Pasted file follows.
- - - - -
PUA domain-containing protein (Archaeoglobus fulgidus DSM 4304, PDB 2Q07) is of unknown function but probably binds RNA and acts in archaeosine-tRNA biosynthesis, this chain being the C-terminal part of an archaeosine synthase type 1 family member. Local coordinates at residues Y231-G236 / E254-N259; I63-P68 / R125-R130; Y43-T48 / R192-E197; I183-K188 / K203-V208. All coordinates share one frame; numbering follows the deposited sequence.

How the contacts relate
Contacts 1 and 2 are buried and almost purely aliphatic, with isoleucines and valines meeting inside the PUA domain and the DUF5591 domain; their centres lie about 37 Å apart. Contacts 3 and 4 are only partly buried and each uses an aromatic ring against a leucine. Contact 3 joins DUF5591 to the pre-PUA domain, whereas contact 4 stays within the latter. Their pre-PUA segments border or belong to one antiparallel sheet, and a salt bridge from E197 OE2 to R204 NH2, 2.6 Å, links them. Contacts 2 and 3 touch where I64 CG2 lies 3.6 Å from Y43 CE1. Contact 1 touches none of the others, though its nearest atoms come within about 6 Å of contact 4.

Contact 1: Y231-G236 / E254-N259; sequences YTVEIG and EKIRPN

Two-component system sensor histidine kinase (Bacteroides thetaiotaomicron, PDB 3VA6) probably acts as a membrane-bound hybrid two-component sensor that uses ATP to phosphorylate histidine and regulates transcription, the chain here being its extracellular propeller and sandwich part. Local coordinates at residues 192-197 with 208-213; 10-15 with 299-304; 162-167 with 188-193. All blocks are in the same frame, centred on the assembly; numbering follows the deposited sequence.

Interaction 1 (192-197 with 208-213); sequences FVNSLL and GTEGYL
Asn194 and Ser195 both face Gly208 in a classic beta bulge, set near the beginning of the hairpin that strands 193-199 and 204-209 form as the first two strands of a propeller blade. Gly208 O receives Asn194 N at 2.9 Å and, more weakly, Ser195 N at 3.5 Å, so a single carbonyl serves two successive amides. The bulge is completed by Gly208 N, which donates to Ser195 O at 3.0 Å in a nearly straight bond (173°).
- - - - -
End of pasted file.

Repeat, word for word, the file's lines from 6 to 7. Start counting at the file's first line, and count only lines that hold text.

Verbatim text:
Interaction 1 (192-197 with 208-213); sequences FVNSLL and GTEGYL
Asn194 and Ser195 both face Gly208 in a classic beta bulge, set near the beginning of the hairpin that strands 193-199 and 204-209 form as the first two strands of a propeller blade. Gly208 O receives Asn194 N at 2.9 Å and, more weakly, Ser195 N at 3.5 Å, so a single carbonyl serves two successive amides. The bulge is completed by Gly208 N, which donates to Ser195 O at 3.0 Å in a nearly straight bond (173°).